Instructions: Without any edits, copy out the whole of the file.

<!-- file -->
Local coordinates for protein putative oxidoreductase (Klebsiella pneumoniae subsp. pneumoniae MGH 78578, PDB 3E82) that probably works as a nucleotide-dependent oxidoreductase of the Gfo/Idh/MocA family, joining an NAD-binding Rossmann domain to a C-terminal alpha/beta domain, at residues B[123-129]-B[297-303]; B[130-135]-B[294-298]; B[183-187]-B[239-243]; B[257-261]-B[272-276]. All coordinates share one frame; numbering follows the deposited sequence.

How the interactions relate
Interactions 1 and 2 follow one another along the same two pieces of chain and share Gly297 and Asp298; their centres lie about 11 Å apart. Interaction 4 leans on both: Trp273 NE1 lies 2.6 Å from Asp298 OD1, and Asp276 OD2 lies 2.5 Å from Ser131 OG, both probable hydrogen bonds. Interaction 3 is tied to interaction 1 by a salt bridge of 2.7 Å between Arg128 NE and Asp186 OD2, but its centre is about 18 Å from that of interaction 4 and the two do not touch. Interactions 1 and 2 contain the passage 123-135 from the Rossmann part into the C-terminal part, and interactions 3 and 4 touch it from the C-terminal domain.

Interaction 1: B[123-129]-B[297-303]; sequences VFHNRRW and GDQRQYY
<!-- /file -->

Local coordinates for protein putative oxidoreductase (Klebsiella pneumoniae subsp. pneumoniae MGH 78578, PDB 3E82) that probably works as a nucleotide-dependent oxidoreductase of the Gfo/Idh/MocA family, joining an NAD-binding Rossmann domain to a C-terminal alpha/beta domain, at residues B[123-129]-B[297-303]; B[130-135]-B[294-298]; B[183-187]-B[239-243]; B[257-261]-B[272-276]. All coordinates share one frame; numbering follows the deposited sequence.

How the interactions relate
Interactions 1 and 2 follow one another along the same two pieces of chain and share Gly297 and Asp298; their centres lie about 11 Å apart. Interaction 4 leans on both: Trp273 NE1 lies 2.6 Å from Asp298 OD1, and Asp276 OD2 lies 2.5 Å from Ser131 OG, both probable hydrogen bonds. Interaction 3 is tied to interaction 1 by a salt bridge of 2.7 Å between Arg128 NE and Asp186 OD2, but its centre is about 18 Å from that of interaction 4 and the two do not touch. Interactions 1 and 2 contain the passage 123-135 from the Rossmann part into the C-terminal part, and interactions 3 and 4 touch it from the C-terminal domain.

Interaction 1: B[123-129]-B[297-303]; sequences VFHNRRW and GDQRQYY